BY SHARON MARTIN
Extreme divides are deadly. More than 600,000 American soldiers died in the fight over slavery and states’ rights. Even after Robert E. Lee gave up his sword at Appomattox, the South continued its ideological fight. Forty acres, a mule, and commitment to human rights would have solved a host of problems, but the South and the supremacists dug in their heels. They are still digging. And they’re not just in the South anymore.
They do this under the banner of conservatism.
What are they trying to conserve? The racial divide? Second-class citizenship? A ruling class? The power of rich white males?
Today’s self-described fiscal conservatives aren’t. They give away huge sums to corporations and the wealthy while complaining about investments in health and education that actually return money to the treasury. No matter how many times a recession follows a big tax cut, they just have to try it one more time.
Investment is fiscally conservative. Giveaways to cronies and pet causes are not.
Are they trying to conserve a power structure of some sort? Of course. No one gives up advantage easily.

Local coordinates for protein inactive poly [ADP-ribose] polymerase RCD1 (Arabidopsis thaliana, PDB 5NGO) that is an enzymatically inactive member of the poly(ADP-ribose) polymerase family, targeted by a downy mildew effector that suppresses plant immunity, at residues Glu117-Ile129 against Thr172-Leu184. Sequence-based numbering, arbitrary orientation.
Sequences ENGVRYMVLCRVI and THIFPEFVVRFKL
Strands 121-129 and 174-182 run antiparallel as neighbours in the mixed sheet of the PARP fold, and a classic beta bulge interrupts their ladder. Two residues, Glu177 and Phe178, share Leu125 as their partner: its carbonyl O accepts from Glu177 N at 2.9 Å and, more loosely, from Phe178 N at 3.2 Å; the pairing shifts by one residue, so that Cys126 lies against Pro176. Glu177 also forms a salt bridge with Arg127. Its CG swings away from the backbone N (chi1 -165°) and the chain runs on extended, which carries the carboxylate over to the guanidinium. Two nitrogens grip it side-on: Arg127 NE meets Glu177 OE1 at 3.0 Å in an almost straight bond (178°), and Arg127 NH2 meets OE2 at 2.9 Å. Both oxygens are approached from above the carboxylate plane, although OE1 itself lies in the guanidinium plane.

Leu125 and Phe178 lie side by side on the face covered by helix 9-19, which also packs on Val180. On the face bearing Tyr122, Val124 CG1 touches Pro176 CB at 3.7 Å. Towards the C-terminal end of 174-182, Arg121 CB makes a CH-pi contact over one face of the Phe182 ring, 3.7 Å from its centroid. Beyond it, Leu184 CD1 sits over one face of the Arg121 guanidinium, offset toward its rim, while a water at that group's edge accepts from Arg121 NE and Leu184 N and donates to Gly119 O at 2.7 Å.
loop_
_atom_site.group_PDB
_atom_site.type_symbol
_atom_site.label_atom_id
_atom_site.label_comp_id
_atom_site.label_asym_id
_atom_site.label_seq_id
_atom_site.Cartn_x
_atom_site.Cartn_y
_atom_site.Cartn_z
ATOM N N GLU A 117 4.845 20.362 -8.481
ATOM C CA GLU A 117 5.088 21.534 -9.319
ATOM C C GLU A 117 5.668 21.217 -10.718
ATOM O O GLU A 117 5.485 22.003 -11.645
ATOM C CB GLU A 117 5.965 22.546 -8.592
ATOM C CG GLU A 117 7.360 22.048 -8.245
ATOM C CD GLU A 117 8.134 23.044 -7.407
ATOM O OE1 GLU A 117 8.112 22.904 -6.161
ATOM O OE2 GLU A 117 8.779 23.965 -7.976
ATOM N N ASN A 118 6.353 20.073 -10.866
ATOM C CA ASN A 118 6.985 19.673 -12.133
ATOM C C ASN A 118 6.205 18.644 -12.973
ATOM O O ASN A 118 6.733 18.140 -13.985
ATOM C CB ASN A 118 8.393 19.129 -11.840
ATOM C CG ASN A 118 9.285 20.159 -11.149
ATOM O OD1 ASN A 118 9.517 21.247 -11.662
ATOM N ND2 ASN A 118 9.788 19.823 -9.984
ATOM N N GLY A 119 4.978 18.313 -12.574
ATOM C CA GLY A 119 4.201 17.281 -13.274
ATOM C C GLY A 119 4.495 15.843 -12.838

In their struggle to maintain the flawed status quo, people on both sides of the aisle are dying. They’re dying of addictions that aren’t treated. They’re dying of preventable diseases.
Immigrants are sent back into war zones. Human rights are violated. What are the long-term consequences of snatching children from their parents? What kind of world are we shaping with this hideous turn?
Families here at home are broken apart because of a sexist, racist, classist, underfunded corrections system. What are the long-term affects of incarcerating mothers and fathers instead of treating addictions and addressing the root causes of poverty?
America has never been a perfect union, but we can sure do a lot better than we have been doing lately. Let’s reclaim real conservatism and conserve the living, breathing document that is our Constitution. Let’s conserve the spirit of independence. Let’s refuse to bow to a king or to a ruling ideology.
It is time to get off the ideological bandwagon and come together to find solutions. I pray it isn’t too late.
– Sharon Martin lives in Oilton, OK and is a regular contributor to The Oklahoma Observer. Her latest book, Not A Prodigal, is available through Barnes and Noble. Her recent children’s book, Froggy Bottom Blues, can be purchased in hardcover or paperback from Doodle and Peck Publishingand in paperback from Amazon.